Alberta’s Michael Lomenda Takes ‘Jersey Boys’ Role From Stage To Screen

Above: Actor Michael Lomenda attends the 2014 Los Angeles Film Festival premiere of 'Jersey Boys'
Above: Actor Michael Lomenda attends the 2014 Los Angeles Film Festival premiere of 'Jersey Boys'

Two week’s ago director Clint Eastwood’s introduced Warner Bros.’ Jersey Boys as the final film of the 20th annual Los Angeles Film Festival. Amongst the cast in attendance; Canadian actor Michael Lomenda, who is making his feature film debut portraying Jersey Boys bass guitarist and bass vocalist Nick Massi in Eastwood’s new film.

Lomenda grew up in the small Alberta town of Stettler where he developed a love of musical theater. He graduated from Sheridan College’s world-renowned musical theatre program before scoring feature roles in productions of Hairspray, Joseph and the Amazing Technicolor Dreamcoat and Miss Saigon. Two summers ago, he took on the role of Massi in the first national tour of the award-winning musical. That performance helped him land his role in the big-screen version of the 1960s music sensations, the Four Seasons.

We sat down with Lomenda recently to get an insiders look at his leap from stage to film.

AmongMen: What a big break for you! What was the audition process like? Did you read for Clint Eastwood live?
Michael Lomenda: This is absolutely the craziest most incredible thing that’s ever happened to me. I’m a Canuck musical theatre guy with no film or TV experience really of note, so, honestly, when Mr. Eastwood appeared in our audience at a matinee while I was touring with the First National Tour of Jersey Boys, being cast in the movie, in my mind, was so far out of my reach, I was just happy to meet a legend and hear he’d really enjoyed the show. I got a call a few weeks later to fly down to New York to audition for the casting director, Geoff, and the next call I got was that I’d booked the film.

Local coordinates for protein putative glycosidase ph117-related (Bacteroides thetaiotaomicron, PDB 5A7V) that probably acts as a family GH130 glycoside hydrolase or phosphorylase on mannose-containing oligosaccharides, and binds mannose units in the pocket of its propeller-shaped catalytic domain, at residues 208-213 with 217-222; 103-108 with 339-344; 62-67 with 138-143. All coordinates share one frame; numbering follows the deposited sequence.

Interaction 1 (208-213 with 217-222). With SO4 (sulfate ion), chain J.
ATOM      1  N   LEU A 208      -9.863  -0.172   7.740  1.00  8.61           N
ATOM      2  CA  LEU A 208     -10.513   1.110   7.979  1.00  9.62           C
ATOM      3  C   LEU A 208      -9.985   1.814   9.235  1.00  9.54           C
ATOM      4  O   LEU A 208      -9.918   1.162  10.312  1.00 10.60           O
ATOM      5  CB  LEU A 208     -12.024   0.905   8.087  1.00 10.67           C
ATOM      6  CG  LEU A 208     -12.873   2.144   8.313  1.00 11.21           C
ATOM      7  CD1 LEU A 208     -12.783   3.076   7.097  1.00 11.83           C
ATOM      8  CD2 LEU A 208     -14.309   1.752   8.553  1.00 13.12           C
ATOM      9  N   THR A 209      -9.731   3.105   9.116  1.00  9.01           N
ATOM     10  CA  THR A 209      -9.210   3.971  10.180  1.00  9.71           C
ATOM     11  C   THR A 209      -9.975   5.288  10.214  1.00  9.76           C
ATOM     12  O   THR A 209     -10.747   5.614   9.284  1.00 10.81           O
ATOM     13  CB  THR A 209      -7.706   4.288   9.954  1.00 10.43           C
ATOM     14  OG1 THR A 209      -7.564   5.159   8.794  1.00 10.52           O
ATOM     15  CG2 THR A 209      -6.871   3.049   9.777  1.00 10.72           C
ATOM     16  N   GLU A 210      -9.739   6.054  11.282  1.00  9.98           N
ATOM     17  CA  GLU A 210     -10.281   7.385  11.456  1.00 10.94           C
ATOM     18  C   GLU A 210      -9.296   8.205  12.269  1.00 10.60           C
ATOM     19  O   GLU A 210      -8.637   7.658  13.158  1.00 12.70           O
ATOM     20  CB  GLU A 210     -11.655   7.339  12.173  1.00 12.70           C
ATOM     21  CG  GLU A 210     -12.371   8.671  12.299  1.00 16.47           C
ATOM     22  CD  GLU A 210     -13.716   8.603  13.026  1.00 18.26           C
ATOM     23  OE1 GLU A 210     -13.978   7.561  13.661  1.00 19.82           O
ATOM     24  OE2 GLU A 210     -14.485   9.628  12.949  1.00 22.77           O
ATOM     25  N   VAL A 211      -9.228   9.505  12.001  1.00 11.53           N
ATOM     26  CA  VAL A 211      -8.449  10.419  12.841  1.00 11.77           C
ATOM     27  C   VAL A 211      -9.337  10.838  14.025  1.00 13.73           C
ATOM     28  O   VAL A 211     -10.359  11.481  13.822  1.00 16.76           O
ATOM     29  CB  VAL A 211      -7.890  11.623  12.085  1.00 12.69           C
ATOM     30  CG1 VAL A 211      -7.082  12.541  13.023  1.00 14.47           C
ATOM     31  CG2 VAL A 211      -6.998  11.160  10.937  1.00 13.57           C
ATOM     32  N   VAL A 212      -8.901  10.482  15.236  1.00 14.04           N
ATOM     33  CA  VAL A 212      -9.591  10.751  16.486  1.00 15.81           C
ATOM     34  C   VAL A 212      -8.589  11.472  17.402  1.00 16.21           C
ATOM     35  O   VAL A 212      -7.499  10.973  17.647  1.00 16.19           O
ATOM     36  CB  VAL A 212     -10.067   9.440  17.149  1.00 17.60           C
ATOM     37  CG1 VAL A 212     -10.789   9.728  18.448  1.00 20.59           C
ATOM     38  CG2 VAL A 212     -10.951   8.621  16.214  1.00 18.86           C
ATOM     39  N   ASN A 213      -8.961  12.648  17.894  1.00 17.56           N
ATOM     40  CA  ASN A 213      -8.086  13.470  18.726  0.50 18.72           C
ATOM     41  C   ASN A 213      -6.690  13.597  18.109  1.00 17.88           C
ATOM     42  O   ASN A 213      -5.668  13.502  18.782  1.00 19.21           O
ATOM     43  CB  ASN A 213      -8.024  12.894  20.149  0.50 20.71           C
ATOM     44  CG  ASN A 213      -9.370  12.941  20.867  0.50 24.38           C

AM: How does your role differ from performing onstage than on film?
ML: I really tried to rely on my past experience with the stage play as much as possible while on set. There was a speedy turnaround from when I found out I’d booked the film and when we started shooting so extensive classes in film acting were out of the question. Also, I think I would have approached things differently if I were the ONLY musical theatre performer who’d been cast; I figured that Mr. E cast three out of the four seasons from the Jersey Boys stage productions, as well as several other cast members from various Jersey Boys productions, so I suspected he cast me specifically for my take on Nick Massi and my musical theatre skill set. There are, of course, technical differences between film and stage, but Des McAnuff, the director of the stage production of Jersey Boys, encouraged a cinematic feel in the scenes and through his general direction of the musical, so it really lends itself to the screen. The biggest adjustment was how much your world expands on a film set. A kitchen on stage is represented by a table and chair, whereas it’s an entire working kitchen in a full house on a film set.

AM: What was it like working with Clint as a director?
ML: He’s the consummate actor’s director. I got the sense that he really tries to give his actors the kind of experience on set that he would like to work in as an actor. He’s very present, in the mix and on his feet, but never micro-manages. He’s a doer and less of a talker. He’d rather see what the actor brings first and then, if necessary, talk about things if you encounter any troubles. He’s incredibly trusting, generous, hilarious, and collaborative. And although he’s known for doing only one or two takes, he checks in with you and if you felt like you needed to take another kick at the can, he’ll absolutely let you. I really just tried to be a sponge and learn as much as possible.

AM: In a small town like Stettler Alberta, are there many opportunities to get involved in musical theatre?
ML: Stettler is a strange an unexpected oasis of arts. It’s a rural town of around 5000 people driven mostly by farming and oil and gas industries. Yet the community had a Gilbert and Sullivan society, a fantastic performing arts center and a vibrant music festival. I started out in classical piano after a good family friend, Blaine Paulson, gifted me his family heirloom piano. I studied hard and that branched into orchestra once I got in to junior high and then eventually in to Drama and Art once I entered into high school and met Mr. Dobson and Ms. Pearson who were a pair of young teachers new to Stettler who taught English, Drama, and Art. I’ve always felt the community of Stettler in my corner. There’s something to be said for growing up in a small town where the people really invest in raising the kids of the town as a whole community. I’m intensely proud of my roots in Stettler and feel so proud to call myself a Stettlerite.

Once a Stettlerite, always a Stettlerite.

You can catch Michael Lomenda in Clint Eastwood’s big screen adaptation of Broadway’s Jersey Boys, now playing in theatres everywhere.

By: Marcello Cabezas

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